• About 650 to 800+ hours of 1:1 preceptor-supervised, role and
population-focused direct provider clinical hours
• 200 to 400+ hours of systems-focused clinical hours (QI projects, IPECP
leadership initiatives)
U.S. & MN APRN Data
MN August 2014
U.S. 2014
APRN Role
# in U.S.
APRN Role
# in MN
CNSs
70,000
CNSs
554
NMs
13,071
NMs
287
NPs
192,000
NPs
3,969
RNAs
39,000
RNAs
1,647
TOTAL
314,071
TOTAL
6,457
GNE APRN Clinical Training
• Clinical training days are integrated into didactic education
• Students are assigned to a specific clinical site and preceptor
(MD or APRN) for a semester
• RNA student is assigned to surgery department & works with a CRNA or MDA
• NP student is assigned to an NP or MD/DO at an urban, suburban, or rural clinic)
• NM student assigned to NM and practices both in clinic setting and in birthing
center or hospital L & D
• CNS student assigned to CNS in hospital unit
• Variety of rotations planned across time to expose students to
racial/ethnic/SES/geographic diversity
• Typical full-time student APRN school week:
• 36 to 40 hours of didactic course work (courses plus homework)
• 16 hours (two 8-hour days) clinical training
GNE APRN Clinical Training
• Other than limited MERC funding to qualifying clinical sites,
there isn’t a funding mechanism for APRN clinical training
• Preceptors and clinical facilities precept APRN students on a
volunteer basis (exception – emergence of preceptor
payments from out-of-town online NP programs)
• CMS oversight and charting requirements that limit provider
productivity cause reluctance to precept APRN students
• Requirements are more onerous for staff working with APRN or
medical students than those working with residents who are
already licensed
Clinical Training Sites
• Urban, suburban, rural out-patient clinics (pediatric, internal
medicine, family practice, women’s health, OB-Gyn)
• Urgent care & retail clinics
• Urban, suburban, and rural hospitals (surgical suites, L & D,
patient-care units, ED)
• Ambulatory surgery centers
• Transitional care units, long-term care facilities, and home
care agencies
APRN Student Numbers & Sites Needed
• U of MN utilizes over 250 clinical sites per semester
• 180 NP primary care, LTC, or TCU sites
• 16-20 CNS in-patient sites
• 10-14 NM sites (clinics and L & D or birth center sites)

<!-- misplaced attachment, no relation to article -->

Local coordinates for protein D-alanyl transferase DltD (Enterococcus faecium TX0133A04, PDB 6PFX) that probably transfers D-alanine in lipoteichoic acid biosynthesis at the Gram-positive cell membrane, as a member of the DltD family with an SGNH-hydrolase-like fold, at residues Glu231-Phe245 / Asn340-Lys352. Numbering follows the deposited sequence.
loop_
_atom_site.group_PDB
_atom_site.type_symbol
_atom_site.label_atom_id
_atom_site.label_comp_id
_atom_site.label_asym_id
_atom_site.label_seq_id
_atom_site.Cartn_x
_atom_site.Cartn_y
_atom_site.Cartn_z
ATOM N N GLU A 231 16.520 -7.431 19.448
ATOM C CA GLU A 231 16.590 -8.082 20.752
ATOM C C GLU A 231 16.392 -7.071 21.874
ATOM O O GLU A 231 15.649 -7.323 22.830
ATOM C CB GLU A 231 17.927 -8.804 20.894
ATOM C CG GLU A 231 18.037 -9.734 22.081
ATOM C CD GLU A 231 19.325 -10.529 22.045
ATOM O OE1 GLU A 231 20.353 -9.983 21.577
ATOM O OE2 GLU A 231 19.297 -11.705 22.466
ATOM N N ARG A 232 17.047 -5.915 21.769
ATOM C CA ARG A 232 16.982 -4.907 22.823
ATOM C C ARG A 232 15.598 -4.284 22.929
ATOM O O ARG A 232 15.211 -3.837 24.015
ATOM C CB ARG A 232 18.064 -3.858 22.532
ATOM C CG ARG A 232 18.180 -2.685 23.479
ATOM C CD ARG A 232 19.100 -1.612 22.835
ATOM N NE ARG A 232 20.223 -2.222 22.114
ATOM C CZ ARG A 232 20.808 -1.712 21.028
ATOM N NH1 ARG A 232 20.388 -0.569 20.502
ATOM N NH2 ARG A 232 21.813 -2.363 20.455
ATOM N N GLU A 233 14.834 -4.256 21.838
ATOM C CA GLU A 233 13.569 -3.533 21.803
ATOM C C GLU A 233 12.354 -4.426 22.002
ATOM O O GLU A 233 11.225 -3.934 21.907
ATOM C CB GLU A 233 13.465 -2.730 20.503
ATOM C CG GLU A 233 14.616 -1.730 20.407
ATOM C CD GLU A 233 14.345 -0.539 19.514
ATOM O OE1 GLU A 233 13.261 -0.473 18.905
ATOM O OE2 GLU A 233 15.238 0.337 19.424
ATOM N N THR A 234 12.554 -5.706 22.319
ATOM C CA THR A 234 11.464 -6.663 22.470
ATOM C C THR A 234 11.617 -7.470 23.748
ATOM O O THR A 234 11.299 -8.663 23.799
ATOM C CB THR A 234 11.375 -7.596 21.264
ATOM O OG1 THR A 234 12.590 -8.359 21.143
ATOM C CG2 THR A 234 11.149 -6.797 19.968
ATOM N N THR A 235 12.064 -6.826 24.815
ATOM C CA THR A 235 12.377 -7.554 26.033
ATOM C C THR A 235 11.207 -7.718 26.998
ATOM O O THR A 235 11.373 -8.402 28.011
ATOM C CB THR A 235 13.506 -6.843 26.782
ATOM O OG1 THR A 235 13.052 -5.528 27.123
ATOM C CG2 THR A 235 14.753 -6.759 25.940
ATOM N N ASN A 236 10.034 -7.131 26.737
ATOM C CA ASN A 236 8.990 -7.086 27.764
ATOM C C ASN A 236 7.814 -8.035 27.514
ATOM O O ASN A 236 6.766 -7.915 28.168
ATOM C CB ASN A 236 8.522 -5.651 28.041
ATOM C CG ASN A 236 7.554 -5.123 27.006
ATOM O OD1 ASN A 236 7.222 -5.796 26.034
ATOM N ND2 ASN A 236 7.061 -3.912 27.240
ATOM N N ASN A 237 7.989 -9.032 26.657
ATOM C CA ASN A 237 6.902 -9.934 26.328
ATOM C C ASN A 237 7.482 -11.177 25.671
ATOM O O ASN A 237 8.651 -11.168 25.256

• 36 NA sites
Estimate of MN Needed APRN Sites per Semester
• Psych-MH NP sites = 40 to 50 per semester
• Primary Care NP sites needed per semester = 400 to 450 per
semester
• Biggest demands
• FNP sites = 235 to 245 per semester (6 FNP programs in MN)
• A/GNP sites = 130 to 140 per semester (3 A/GNP programs in MN)
• Numerous out-of-state online FNP programs add to these
numbers
• Nurse midwife sites = 50 per semester
• Nurse anesthesia sites = 160 to 165 per semester
• Clinical nurse specialist sites = 50 to 60 per semester
TOTAL APRN Clinical Training Sites per Semester = 700 to 775*
(* Missing Winona State’s Acute-Care A/GNP numbers)
Challenges & Issues
• No federal funding mechanism for clinical training of APRNs
• Onerous CMS regulations for medical and APRN students
result in decreased productivity & revenue in current fee-forservice reimbursement structure
• Proprietary out-of-state online schools are starting to pay for
preceptors/sites; many implications to consider
• Increasing Twin Cities & Rochester competition for primary
care sites (Med, PA, APRN)
Challenges & Issues
• Placing & supporting APRN clinical students in greater MN is
currently challenging
• As of 2013, there are 28 unfilled faculty vacancies in
Minnesota (American Association of Colleges of Nursing,
2014)
• Faculty shortages continue to rise; majority of today’s nursing
faculty members will retire within the next 10-15 years; we do
not have adequate DNP or PhD degree nurses in the pipeline
• Nursing faculty salaries are not competitive with practice
salaries; disincentive to teach
Challenges & Issues
 APRN workforce doesn’t represent MN’s racial/ethnic diversity
 Working to recruit students of color; best demographic representation
in nursing currently resides in A.D. nursing programs
Race or Ethnicity
Minnesota (2013)*
MN APRNs (2011-12)**
American Indian
1.3%
0.4%
Black or African American
5.7%
1.7%
Asian
4.5%
1.8%
Multiple Races
2.3%
1.2%
Other
0.1%
0.8%
White or Caucasian
86.2%
94%
Hispanic or Latino
5.0%
0.8%
*Data from 2013 U.S. Census
**Data from MDH ORHPC 2011-12